Newer multiple sclerosis drugs, such as natalizumab, offer benefits but also come with serious safety concerns.
Three relatively new disease-modifying therapies (DMTs) — alemtuzumab, natalizumab, and ocrelizumab — are significantly more effective than other DMTs in the reduction of relapses in relapsing-remitting multiple sclerosis (RRMS), according to the latest Institute for Clinical and Economic Review (ICER) evidence report.1
The ICER report included data from 33 trials of 10 US Food and Drug Administration (FDA)-approved DMTs for MS in the context of the therapeutic goal to decrease the frequency of relapses and prevent further disability. In comparing efficacy of all DMTs with safety, none of the agents in the ICER report were deemed “ideal.”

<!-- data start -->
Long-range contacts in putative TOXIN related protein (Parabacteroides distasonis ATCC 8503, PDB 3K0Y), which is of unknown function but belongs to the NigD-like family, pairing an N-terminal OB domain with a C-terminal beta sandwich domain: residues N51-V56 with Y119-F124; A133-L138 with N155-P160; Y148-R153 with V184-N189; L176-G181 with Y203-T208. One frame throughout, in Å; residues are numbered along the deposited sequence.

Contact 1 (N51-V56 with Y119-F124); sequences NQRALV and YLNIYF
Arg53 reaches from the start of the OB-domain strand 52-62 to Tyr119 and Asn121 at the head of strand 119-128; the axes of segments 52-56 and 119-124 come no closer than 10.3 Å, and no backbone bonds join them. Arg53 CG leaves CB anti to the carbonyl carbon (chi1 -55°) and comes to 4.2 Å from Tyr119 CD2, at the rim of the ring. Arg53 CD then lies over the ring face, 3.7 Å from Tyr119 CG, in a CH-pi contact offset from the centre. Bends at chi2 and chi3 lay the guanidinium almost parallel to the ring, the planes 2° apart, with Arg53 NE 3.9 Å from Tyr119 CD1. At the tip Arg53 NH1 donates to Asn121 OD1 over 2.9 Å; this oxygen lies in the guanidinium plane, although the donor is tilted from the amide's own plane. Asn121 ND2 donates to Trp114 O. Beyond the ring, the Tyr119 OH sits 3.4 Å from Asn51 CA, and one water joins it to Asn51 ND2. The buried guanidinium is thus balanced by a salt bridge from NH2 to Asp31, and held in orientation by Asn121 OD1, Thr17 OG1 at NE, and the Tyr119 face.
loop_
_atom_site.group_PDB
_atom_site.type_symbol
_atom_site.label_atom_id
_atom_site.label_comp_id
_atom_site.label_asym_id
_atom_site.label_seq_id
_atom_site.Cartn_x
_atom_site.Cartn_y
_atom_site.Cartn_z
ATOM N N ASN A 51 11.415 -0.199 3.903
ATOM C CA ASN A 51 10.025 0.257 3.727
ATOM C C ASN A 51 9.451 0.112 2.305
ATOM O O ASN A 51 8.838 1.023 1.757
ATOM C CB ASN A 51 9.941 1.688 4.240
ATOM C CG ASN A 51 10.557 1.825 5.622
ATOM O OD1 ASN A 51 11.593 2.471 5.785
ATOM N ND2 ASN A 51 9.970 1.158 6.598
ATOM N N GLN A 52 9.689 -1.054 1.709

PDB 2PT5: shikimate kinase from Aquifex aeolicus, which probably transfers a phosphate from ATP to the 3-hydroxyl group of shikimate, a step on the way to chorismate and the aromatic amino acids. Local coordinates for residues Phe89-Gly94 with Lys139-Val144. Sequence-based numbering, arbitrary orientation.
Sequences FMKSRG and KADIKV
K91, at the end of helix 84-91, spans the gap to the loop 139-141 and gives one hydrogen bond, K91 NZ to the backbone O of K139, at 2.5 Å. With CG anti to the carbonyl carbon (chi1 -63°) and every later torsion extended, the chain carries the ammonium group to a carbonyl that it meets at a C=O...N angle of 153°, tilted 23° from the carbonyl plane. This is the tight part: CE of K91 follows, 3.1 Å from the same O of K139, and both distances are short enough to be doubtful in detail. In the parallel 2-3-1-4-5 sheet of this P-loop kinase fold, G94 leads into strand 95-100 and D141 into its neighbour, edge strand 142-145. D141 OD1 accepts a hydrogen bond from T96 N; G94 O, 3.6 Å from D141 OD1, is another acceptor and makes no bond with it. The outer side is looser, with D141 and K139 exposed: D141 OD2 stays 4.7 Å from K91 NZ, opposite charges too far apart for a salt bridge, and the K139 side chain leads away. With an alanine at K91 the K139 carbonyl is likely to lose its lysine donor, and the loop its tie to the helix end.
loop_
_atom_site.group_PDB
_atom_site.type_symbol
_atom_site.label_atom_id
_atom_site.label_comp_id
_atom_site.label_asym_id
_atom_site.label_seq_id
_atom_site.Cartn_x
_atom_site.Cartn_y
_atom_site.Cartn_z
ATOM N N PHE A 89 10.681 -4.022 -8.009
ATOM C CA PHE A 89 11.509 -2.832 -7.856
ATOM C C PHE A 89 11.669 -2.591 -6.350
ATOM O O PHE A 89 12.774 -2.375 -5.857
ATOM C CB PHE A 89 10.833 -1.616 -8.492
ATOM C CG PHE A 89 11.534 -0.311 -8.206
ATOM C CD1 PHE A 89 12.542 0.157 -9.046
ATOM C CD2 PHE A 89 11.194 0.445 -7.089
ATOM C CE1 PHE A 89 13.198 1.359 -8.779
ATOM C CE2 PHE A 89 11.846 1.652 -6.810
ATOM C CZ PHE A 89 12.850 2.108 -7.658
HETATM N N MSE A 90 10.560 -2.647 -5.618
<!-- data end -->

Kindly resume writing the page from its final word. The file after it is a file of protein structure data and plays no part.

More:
Annualized Relapse Rates Among DMTs
Three of the 4 relatively new DMTs (alemtuzumab, natalizumab, and ocrelizumab but not daclizumab) showed a reduction in the annualized relapse rate (ARR) of approximately 70% compared with placebo. The next most effective agents were fingolimod, daclizumab, rituximab, and dimethyl fumarate, collectively producing a 47% to 54% reduction in ARR. The lowest efficacy (17% to 37% reduction in ARR) was reported in a group of traditional therapies including interferons, glatiramer acetate 20 mg, and teriflunomide.
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